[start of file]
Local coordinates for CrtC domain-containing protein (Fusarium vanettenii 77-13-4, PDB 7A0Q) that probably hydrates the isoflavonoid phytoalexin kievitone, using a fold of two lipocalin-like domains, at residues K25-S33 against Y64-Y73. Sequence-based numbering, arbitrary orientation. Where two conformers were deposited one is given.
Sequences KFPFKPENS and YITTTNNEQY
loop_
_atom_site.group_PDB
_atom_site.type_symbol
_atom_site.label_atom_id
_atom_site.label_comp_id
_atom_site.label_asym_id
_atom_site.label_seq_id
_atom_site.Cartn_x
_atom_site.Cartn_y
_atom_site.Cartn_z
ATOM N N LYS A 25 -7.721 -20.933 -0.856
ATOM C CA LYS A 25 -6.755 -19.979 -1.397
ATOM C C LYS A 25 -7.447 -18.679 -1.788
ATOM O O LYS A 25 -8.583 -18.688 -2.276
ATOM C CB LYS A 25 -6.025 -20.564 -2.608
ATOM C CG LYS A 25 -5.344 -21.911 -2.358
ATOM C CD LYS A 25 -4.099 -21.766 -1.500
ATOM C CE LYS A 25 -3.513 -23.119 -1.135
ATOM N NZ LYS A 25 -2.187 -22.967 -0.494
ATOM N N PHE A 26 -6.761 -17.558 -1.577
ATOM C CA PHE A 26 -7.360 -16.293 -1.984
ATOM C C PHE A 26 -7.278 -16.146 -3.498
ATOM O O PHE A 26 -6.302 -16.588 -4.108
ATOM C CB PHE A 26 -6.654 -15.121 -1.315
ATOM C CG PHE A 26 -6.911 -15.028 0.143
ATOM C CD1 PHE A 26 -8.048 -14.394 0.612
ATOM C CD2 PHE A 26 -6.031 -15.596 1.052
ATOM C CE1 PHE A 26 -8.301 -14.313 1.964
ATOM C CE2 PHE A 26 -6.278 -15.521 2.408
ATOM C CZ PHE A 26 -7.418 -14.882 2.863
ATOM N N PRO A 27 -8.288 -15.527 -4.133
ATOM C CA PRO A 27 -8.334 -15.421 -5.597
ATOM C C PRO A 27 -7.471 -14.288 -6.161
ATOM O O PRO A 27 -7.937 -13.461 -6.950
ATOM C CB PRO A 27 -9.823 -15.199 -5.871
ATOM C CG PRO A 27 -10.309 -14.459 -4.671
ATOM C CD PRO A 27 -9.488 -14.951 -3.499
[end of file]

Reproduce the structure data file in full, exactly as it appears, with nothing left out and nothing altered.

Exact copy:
Local coordinates for CrtC domain-containing protein (Fusarium vanettenii 77-13-4, PDB 7A0Q) that probably hydrates the isoflavonoid phytoalexin kievitone, using a fold of two lipocalin-like domains, at residues K25-S33 against Y64-Y73. Sequence-based numbering, arbitrary orientation. Where two conformers were deposited one is given.
Sequences KFPFKPENS and YITTTNNEQY
loop_
_atom_site.group_PDB
_atom_site.type_symbol
_atom_site.label_atom_id
_atom_site.label_comp_id
_atom_site.label_asym_id
_atom_site.label_seq_id
_atom_site.Cartn_x
_atom_site.Cartn_y
_atom_site.Cartn_z
ATOM N N LYS A 25 -7.721 -20.933 -0.856
ATOM C CA LYS A 25 -6.755 -19.979 -1.397
ATOM C C LYS A 25 -7.447 -18.679 -1.788
ATOM O O LYS A 25 -8.583 -18.688 -2.276
ATOM C CB LYS A 25 -6.025 -20.564 -2.608
ATOM C CG LYS A 25 -5.344 -21.911 -2.358
ATOM C CD LYS A 25 -4.099 -21.766 -1.500
ATOM C CE LYS A 25 -3.513 -23.119 -1.135
ATOM N NZ LYS A 25 -2.187 -22.967 -0.494
ATOM N N PHE A 26 -6.761 -17.558 -1.577
ATOM C CA PHE A 26 -7.360 -16.293 -1.984
ATOM C C PHE A 26 -7.278 -16.146 -3.498
ATOM O O PHE A 26 -6.302 -16.588 -4.108
ATOM C CB PHE A 26 -6.654 -15.121 -1.315
ATOM C CG PHE A 26 -6.911 -15.028 0.143
ATOM C CD1 PHE A 26 -8.048 -14.394 0.612
ATOM C CD2 PHE A 26 -6.031 -15.596 1.052
ATOM C CE1 PHE A 26 -8.301 -14.313 1.964
ATOM C CE2 PHE A 26 -6.278 -15.521 2.408
ATOM C CZ PHE A 26 -7.418 -14.882 2.863
ATOM N N PRO A 27 -8.288 -15.527 -4.133
ATOM C CA PRO A 27 -8.334 -15.421 -5.597
ATOM C C PRO A 27 -7.471 -14.288 -6.161
ATOM O O PRO A 27 -7.937 -13.461 -6.950
ATOM C CB PRO A 27 -9.823 -15.199 -5.871
ATOM C CG PRO A 27 -10.309 -14.459 -4.671
ATOM C CD PRO A 27 -9.488 -14.951 -3.499